7
3

2
2

_
4

-

6
6

4
2

4
4
4

2
2

4

5

5

1

29
28
28

3
3

2
2
2

1

6

1
1
1
1
1

13
13
13

19

16
19

1
1
16
10

13
12
12

_
_

_
_

_
_

_
_

-

-

-

-

10
10

3
3

_

-

12

9

2
----2
2

.

12

9

r ~ T2 —

—

_
_
_

_

"

-

-

2
2
2

2
2
2

3

-

8
8

10
8
8

2
2
2

1

1

2

2
2

10

_

-

-

2

5
4
4

3

2

4

5
4
4

2

2
2

2

2
5

2
2
5

2
2

.
_

2

!

14

2
2
2

2

2

9
9
9

_

1

18
18
5

3

1

_

_

4

5
5

1
1

_

_

_

_

.

_

.

_

-

-

-

*

-

-

-

“

2

2
2

1
1
1

_
_
_
-

2
2
2

_

_

_
_

_
_

.
_

_
_

4

3

1
3

-

1

Women
Billers, machine (billing machine)

48

39. 5

60.50

Billers, machine (bookkeeping
m achine)__________________________

31

39. 5

52.00

2

2

24

6

12

1
7

Bookkeeping-machine operators,
Nonmanufacturing______________
Bookkeeping-machine operators,
class B ___________________________
Nonmanufacturing______________

31
30

36. 5
70.50
36. 5
70.50

126

36. 5
57.50
36. 0
5430

“ToS

47
45

_

4

_

_

2
2
2

-

4

-

-

6

15
2
2
13

90.50
39.5
40.0
92.50
92.00
40. 0

_
-

251
203
182
48

39.
39.
39.
40.

Clerks, file, class A _____________
Manufacturing__________________
New Castle County__________

107
95
94




22
22

-

_
-

Clerks, accounting, class B --------Manufacturing__________________
New Castle County__________
Nonmanufacturing______________

5
5
5
0

6

.

82.50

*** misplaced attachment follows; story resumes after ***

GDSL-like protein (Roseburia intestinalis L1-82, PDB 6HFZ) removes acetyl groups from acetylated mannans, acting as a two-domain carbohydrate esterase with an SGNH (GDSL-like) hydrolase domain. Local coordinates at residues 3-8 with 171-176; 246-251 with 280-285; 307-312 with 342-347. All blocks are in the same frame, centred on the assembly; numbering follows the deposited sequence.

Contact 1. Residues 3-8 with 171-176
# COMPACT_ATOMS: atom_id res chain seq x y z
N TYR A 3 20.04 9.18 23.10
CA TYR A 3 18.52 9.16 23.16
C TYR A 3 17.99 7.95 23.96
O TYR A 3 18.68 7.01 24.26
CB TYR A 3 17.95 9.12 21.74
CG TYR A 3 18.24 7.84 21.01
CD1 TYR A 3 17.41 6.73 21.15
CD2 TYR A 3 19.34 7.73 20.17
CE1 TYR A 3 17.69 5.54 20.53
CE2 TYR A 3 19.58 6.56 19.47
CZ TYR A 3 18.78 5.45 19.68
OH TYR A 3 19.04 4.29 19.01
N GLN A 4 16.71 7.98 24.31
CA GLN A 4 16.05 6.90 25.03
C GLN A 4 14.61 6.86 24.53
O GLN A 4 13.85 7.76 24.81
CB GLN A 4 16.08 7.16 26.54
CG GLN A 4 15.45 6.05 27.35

89.00
86.50
57.00

39. 5
39. 5
39. 5
40.0

21

■

_
-

148
115
115
33

3
3

”

94.50
101.00
101.00
73.50

Clerks, accounting, class A ______
Manufacturing__________________
New Castle County__________
Nonmanufacturing______________

6
6

■

6

'

.
-

_
-

■
18
18
21

2
2

2
2

-

6
3
3
3

21
13
13
8

12
10
10
2

5
5

5
5

6
5

5
5

_

2
2

35
27
25
13
24
13
22
2
2
1
1

15
14

5

“
5
4

20
6
5
6
14

5
16
13
5
13
3
-

1
1

2
2
2

9
9
9

17
17
17

-

-

-

-

1

15
6
13
26
23
16
13
25
13
6
23
6
13
25
23
16
13
2
1
7

4

_

-

7
7

14
12
12

13
1
1
1
1

9
8
8

16
15
15

16

9
9
9

27
27
20

8
8
8

1
1

15
14
14

1
1
1
1

12
12
12

-

-

-

-

-

3
3
3

2
2
2

_
-

1

_
_

6

5

5

1
1
1

-

5

1
19
19
6

6

5

2
2

2

1
1

1
1
1

_
;

-

”

5
Table A-l. O ffice Occupations-Continued
(Average straight-time weekly hours and earnings for selected occupations studied on an area basis
by industry division. Wilmington. D el.— .J. . September I960)
N
A
verao
*
N me
u b r
o
f
w rk rs
o e

Sex. occupation, and industry division